Thank you, whoever you are, for being here and reading this. I have no idea why you might be invested in my nonsense, but thanks all the same. If this isn't the first time you've checked in on me, you'll have noticed it's been quiet for more than two years. No updates, no podcasts - nothing. Sorry about that. I'm afraid that's me failing to fulfill the most basic requirements of being a writer or broadcaster.
I've been trying to rebuild myself - mentally, I mean. There's been a war raging in my head for as long as I can remember: on one side, a heady life-force built around banter and bonhomie, delighting in the comedy of any situation, high on variety, risking anything for a lark, optimistic beyond safe limits - manic, really; on the other, an empty-eyed, broken-toothed wraith, clad in animated shadows, famished, inconsolable, furious, wracked by unnamed agonies. Each one lays claim to me. Each insists it is me. Neither rests. My life has been one long onslaught: these two, perpetually thrashing it out. Motherfuckers, the pair of them.
To write my novel, The Death of the Poet, I had to deep-dive into some dark and scary places, and it seems that while I was down there, the line broke. I have been lost for a very long time. If that seems exaggerated, I'd urge you to read the book, not to bump up sales (that ship has sailed), but in the interests of communicating an experience (which is, after all, what we could say writing a novel is all about).
In radio one has one eye on the clock at all times, so it came as no slight surprise, recently, to clock that a full ten years had slipped by since I started out muttering into anything that looked like a mic. A decade, give or take, of weekly talk-show broadcasting, whether radio or podcast, whether literary, arts-based or London-centric. It's been a peach of a ride, so far. But things change, and as you might know, Londonist Out Loud, (which first went to air just before the Pliocene era), came to an end several months ago after a terrific run. [Thank you to the many listeners who've been in touch, some of whom I connected with for the first time only after the decision had been taken to end the series. It's meant a lot to share your experiences of the show.] Consequently, this is the first time in ages I've had time on my hands. Time to look up, rather importantly, and time to get stuck in to projects I've been wanting to pursue, but couldn't. There's a novel to do with remembering, which I'd forgotten I'd started. I might re-introduce myself to my agent, and see if he remembers me. There is (say it quietly) a broadcast idea. I've also been getting quite into sound design, and some pretty interesting electronic squawks have been heard from my studio of late. And among these, my contributions to the greatly melodious affair that is Open Pen magazine, and for which I am honoured to write a column, to say nothing of a decade's worth of promises to keep and favours to return in the real world.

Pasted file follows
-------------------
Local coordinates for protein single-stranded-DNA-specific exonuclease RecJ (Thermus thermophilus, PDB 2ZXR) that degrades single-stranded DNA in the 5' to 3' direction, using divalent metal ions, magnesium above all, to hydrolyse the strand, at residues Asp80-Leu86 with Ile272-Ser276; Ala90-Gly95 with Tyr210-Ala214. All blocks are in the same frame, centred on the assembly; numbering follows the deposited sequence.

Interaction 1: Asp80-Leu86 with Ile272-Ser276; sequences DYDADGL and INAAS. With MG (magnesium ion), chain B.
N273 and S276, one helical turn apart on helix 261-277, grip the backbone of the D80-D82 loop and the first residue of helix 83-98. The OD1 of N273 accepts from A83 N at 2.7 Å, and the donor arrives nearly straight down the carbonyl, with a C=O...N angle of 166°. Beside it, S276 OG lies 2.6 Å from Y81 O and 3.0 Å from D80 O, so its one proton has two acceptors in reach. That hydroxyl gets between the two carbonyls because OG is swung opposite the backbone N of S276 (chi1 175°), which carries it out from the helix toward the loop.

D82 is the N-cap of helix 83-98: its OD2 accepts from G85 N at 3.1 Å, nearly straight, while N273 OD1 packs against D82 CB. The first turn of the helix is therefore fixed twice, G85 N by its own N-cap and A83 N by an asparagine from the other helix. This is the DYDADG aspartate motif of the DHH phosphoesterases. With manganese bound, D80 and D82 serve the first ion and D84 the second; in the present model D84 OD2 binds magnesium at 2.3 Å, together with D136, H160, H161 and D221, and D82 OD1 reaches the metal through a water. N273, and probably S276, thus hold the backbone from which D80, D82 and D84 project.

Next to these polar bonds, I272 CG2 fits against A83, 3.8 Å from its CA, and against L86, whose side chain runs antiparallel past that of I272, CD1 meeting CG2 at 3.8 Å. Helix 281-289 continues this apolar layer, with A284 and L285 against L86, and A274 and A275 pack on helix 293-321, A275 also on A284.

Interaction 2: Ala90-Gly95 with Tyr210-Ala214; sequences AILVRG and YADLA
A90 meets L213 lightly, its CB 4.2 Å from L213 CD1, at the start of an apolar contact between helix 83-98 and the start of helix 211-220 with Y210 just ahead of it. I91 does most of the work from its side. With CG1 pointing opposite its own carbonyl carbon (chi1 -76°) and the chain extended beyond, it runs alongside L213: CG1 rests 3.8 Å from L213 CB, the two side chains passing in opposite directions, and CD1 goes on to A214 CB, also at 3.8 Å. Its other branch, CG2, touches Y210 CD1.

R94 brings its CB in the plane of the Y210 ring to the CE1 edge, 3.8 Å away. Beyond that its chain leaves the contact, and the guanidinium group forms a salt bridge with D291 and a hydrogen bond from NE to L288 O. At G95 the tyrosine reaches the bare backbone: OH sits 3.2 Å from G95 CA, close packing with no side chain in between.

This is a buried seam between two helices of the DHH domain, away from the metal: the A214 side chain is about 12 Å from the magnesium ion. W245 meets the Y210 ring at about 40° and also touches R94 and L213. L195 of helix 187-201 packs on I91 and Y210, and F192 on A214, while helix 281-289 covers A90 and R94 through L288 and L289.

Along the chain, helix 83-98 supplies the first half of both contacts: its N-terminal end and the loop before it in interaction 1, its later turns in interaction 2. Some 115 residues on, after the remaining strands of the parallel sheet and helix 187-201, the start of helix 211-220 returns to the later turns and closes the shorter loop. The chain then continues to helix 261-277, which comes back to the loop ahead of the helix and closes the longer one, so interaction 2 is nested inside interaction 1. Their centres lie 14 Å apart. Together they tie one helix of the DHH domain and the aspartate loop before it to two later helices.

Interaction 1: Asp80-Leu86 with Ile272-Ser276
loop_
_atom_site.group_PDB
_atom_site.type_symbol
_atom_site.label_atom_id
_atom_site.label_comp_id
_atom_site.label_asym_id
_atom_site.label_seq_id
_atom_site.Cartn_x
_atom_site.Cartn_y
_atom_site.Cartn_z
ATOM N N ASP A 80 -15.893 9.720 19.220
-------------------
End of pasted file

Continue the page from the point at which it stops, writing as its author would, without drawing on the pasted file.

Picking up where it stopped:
So 2017 is looking a lot like being a transition year; a chance to put some gas in the tank and half of last night's Chinese in the microwave, before lurching off into the unknown once more.
Open Pen Anthology
This magazine and its accompanying events have been part of the London literary scene for long enough that their first anthology isn't just welcome, but needed. I have the honour of providing an introduction.
North American Launch
The Death of the Poet, my novel about violence and redemption, made its first outing in Kingston, Ontario; a half-hour pre-launch interview with Bruce Kauffman was broadcast on CNBC 103.9fm.
With Ali Smith
Cambridge Literary Festival
I'm still savouring the taste of having been chosen as one of Ali Smith's favourite debut novels at the Cambridge Literary Festival. We shared a stage and took questions, and I ill-advisedly attempted a Californian accent.